Pregnant women have found it hard to understand which seafood is safe and which should be avoided due to mercury concerns. In 2004, the FDA set guidelines about how much seafood to eat, which species are good, and which species to avoid while pregnant and nursing.
This advisory has women so scared that they are avoiding fish altogether. In an analysis of 1000 pregnant women in America, 21% had not eaten any fish in the past month. Those who did had far less than the recommended amount (75% had less than 4 oz/week).
Last week, the FDA and EPA updated their “seafood list”, listing more than 60 species ranking “best choice”, “good choice”, and “choices to avoid.” They hope this makes pregnant women more confident about selecting seafood for their diets. “Best” fish include catfish, perch, tilapia, and salmon. While shark, mackerel, and swordfish were already on the “avoid” list, marlin, orange roughy, and bigeye tuna join them.
A 2014 report on the effects of eating commercial fish during pregnancy found it safe to eat 61 ounces of halibut a week (15 4-oz servings), but the new advisory limits halibut to once a week. Tuna has been split into each of the categories, avoiding ahi but rating canned tuna as best. This might prompt pregnant women and small kids to eat too much tuna.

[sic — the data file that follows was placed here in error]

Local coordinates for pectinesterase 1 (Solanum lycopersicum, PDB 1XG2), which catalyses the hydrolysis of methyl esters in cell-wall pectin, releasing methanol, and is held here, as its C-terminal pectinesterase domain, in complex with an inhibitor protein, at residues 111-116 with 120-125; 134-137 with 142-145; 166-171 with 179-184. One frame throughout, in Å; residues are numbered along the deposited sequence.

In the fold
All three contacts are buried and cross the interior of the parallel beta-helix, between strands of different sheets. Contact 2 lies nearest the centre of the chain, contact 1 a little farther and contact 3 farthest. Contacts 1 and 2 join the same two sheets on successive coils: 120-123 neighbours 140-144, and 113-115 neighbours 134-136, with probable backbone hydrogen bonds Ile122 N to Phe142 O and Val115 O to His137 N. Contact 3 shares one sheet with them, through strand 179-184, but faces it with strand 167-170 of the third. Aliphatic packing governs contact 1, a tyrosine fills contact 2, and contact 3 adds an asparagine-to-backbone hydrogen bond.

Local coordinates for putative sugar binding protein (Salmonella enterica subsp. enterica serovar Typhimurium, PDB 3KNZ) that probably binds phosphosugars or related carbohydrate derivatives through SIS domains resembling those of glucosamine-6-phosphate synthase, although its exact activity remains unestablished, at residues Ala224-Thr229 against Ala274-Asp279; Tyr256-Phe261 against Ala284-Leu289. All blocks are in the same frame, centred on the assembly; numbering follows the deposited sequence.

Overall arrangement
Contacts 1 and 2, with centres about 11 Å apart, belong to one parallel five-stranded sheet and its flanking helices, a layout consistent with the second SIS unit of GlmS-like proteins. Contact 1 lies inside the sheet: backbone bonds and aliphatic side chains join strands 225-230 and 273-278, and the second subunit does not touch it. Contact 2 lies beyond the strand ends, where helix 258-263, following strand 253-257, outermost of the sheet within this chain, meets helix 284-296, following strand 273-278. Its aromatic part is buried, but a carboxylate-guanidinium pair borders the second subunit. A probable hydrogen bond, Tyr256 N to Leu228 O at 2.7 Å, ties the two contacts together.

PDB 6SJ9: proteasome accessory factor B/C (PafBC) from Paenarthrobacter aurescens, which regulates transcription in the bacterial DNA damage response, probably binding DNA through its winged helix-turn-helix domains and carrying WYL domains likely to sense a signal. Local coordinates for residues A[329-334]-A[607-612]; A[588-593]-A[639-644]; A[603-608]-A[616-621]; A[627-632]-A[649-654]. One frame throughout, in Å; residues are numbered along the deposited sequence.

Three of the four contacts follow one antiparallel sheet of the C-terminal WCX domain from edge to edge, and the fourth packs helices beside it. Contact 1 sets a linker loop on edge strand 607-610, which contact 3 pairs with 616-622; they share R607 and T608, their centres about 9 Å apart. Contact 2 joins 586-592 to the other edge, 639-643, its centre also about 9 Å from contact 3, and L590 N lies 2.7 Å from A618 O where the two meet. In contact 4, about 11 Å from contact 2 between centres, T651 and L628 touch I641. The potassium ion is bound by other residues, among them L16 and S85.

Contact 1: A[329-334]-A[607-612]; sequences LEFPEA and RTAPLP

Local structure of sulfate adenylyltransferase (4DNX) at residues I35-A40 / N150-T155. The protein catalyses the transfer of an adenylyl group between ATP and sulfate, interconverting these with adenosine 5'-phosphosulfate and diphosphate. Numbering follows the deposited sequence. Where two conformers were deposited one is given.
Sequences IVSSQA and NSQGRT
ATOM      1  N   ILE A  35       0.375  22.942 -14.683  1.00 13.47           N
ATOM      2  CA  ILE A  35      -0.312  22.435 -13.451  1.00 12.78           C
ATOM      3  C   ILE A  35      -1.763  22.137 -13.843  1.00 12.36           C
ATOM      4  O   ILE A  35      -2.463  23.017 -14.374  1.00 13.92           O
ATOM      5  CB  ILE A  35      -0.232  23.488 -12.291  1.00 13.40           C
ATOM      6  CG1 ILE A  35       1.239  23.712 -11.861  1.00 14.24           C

While mercury is a big concern, it’s not the only contaminant. Wild striped bass and bluefish are listed as “good choices” for one serving a week. These fish are known to have high levels of PCBs, which can bring health risks to humans, so less than one serving a month would be better.
The FDA believes that they have carefully and cautiously determined which fish should go in which category and hope the recommendations will instill confidence in eating seafood again.
Leschin-Hoar, Clare. “FDA Issues New Seafood Advice For Moms-To-Be. Not Everyone Is Thrilled.” The Salt. NPR, 19 Jan 2017. Web. 23 Jan 2017.
“Eating Fish: What Pregnant Women and Parents Should Know.” Food. U.S. Food and Drug Administration, 18 Jan 2017. Web. 23 Jan 2017.